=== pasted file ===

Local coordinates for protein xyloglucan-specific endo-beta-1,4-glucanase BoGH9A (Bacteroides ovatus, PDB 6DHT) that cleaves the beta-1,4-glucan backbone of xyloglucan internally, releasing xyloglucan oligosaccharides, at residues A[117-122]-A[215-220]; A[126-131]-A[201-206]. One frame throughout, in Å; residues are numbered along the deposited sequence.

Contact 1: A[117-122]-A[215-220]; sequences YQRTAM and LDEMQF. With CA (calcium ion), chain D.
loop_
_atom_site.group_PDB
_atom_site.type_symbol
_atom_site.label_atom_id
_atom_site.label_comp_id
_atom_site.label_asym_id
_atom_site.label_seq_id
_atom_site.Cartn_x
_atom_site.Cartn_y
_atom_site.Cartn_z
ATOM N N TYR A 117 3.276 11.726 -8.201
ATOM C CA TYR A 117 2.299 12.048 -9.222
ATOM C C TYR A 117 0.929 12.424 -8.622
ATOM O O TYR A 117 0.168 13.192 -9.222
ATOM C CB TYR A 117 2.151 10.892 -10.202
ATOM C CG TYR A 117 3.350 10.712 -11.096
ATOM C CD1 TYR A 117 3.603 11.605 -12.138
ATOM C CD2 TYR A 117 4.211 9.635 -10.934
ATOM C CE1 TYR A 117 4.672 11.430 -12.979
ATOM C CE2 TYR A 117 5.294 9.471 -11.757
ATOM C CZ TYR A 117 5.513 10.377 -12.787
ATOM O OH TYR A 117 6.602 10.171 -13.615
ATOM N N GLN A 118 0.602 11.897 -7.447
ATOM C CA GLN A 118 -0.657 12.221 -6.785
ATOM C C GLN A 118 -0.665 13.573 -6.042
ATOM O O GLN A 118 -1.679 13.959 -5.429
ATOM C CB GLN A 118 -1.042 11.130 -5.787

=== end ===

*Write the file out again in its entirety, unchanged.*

Local coordinates for protein xyloglucan-specific endo-beta-1,4-glucanase BoGH9A (Bacteroides ovatus, PDB 6DHT) that cleaves the beta-1,4-glucan backbone of xyloglucan internally, releasing xyloglucan oligosaccharides, at residues A[117-122]-A[215-220]; A[126-131]-A[201-206]. One frame throughout, in Å; residues are numbered along the deposited sequence.

Contact 1: A[117-122]-A[215-220]; sequences YQRTAM and LDEMQF. With CA (calcium ion), chain D.
loop_
_atom_site.group_PDB
_atom_site.type_symbol
_atom_site.label_atom_id
_atom_site.label_comp_id
_atom_site.label_asym_id
_atom_site.label_seq_id
_atom_site.Cartn_x
_atom_site.Cartn_y
_atom_site.Cartn_z
ATOM N N TYR A 117 3.276 11.726 -8.201
ATOM C CA TYR A 117 2.299 12.048 -9.222
ATOM C C TYR A 117 0.929 12.424 -8.622
ATOM O O TYR A 117 0.168 13.192 -9.222
ATOM C CB TYR A 117 2.151 10.892 -10.202
ATOM C CG TYR A 117 3.350 10.712 -11.096
ATOM C CD1 TYR A 117 3.603 11.605 -12.138
ATOM C CD2 TYR A 117 4.211 9.635 -10.934
ATOM C CE1 TYR A 117 4.672 11.430 -12.979
ATOM C CE2 TYR A 117 5.294 9.471 -11.757
ATOM C CZ TYR A 117 5.513 10.377 -12.787
ATOM O OH TYR A 117 6.602 10.171 -13.615
ATOM N N GLN A 118 0.602 11.897 -7.447
ATOM C CA GLN A 118 -0.657 12.221 -6.785
ATOM C C GLN A 118 -0.665 13.573 -6.042
ATOM O O GLN A 118 -1.679 13.959 -5.429
ATOM C CB GLN A 118 -1.042 11.130 -5.787